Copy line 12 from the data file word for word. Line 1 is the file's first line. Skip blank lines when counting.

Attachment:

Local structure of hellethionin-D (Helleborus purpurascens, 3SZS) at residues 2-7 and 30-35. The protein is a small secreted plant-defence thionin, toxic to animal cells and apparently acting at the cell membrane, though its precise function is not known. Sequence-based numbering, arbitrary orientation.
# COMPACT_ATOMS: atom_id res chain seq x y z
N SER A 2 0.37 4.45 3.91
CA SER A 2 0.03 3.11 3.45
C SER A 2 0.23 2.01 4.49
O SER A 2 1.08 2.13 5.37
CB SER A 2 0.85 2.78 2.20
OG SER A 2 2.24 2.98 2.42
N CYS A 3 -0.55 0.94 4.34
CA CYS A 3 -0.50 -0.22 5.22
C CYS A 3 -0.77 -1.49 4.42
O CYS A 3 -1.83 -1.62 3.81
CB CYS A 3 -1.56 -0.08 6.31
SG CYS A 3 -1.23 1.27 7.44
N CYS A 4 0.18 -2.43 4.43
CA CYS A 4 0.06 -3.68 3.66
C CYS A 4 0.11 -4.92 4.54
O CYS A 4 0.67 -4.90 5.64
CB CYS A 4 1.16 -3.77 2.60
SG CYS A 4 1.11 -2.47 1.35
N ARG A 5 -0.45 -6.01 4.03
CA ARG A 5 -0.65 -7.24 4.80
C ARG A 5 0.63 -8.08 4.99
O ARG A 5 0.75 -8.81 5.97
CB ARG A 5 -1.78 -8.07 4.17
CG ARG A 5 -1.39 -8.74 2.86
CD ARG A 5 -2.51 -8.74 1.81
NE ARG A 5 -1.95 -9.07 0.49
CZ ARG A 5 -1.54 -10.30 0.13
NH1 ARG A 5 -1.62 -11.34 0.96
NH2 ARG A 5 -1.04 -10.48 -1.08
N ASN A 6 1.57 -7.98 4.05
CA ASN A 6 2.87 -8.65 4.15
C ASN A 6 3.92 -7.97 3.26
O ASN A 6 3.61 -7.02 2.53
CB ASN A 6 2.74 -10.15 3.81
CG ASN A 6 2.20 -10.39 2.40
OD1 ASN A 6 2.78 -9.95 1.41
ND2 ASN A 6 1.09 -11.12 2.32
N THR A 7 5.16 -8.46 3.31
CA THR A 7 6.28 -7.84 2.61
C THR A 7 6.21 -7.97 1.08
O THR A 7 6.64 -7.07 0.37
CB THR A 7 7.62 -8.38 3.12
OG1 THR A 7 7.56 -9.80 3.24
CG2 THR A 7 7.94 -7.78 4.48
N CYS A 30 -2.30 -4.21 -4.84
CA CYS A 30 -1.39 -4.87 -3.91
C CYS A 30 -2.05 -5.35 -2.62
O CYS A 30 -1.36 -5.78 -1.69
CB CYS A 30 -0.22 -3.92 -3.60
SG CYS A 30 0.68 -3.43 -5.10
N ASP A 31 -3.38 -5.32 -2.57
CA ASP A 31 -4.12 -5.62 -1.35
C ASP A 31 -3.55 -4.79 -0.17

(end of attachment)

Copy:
O CYS A 3 -1.83 -1.62 3.81